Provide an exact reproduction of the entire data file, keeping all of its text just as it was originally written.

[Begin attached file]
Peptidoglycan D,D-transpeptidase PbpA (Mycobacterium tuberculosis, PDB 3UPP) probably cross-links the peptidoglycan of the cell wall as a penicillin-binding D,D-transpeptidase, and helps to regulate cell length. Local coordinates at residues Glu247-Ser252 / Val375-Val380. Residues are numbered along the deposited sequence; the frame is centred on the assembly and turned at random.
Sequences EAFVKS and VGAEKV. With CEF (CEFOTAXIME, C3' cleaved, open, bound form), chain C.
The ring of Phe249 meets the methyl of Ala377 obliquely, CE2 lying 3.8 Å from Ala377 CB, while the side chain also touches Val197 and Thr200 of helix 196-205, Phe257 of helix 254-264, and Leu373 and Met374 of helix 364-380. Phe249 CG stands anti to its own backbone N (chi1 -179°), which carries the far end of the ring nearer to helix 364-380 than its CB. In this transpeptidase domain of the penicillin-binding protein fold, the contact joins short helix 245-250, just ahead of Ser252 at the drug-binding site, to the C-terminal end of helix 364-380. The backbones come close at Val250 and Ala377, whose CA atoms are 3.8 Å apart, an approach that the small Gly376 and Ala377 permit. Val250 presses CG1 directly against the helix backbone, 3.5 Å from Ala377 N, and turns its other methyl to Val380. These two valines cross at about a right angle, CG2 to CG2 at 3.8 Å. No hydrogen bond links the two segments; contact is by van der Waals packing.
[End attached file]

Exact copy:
Peptidoglycan D,D-transpeptidase PbpA (Mycobacterium tuberculosis, PDB 3UPP) probably cross-links the peptidoglycan of the cell wall as a penicillin-binding D,D-transpeptidase, and helps to regulate cell length. Local coordinates at residues Glu247-Ser252 / Val375-Val380. Residues are numbered along the deposited sequence; the frame is centred on the assembly and turned at random.
Sequences EAFVKS and VGAEKV. With CEF (CEFOTAXIME, C3' cleaved, open, bound form), chain C.
The ring of Phe249 meets the methyl of Ala377 obliquely, CE2 lying 3.8 Å from Ala377 CB, while the side chain also touches Val197 and Thr200 of helix 196-205, Phe257 of helix 254-264, and Leu373 and Met374 of helix 364-380. Phe249 CG stands anti to its own backbone N (chi1 -179°), which carries the far end of the ring nearer to helix 364-380 than its CB. In this transpeptidase domain of the penicillin-binding protein fold, the contact joins short helix 245-250, just ahead of Ser252 at the drug-binding site, to the C-terminal end of helix 364-380. The backbones come close at Val250 and Ala377, whose CA atoms are 3.8 Å apart, an approach that the small Gly376 and Ala377 permit. Val250 presses CG1 directly against the helix backbone, 3.5 Å from Ala377 N, and turns its other methyl to Val380. These two valines cross at about a right angle, CG2 to CG2 at 3.8 Å. No hydrogen bond links the two segments; contact is by van der Waals packing.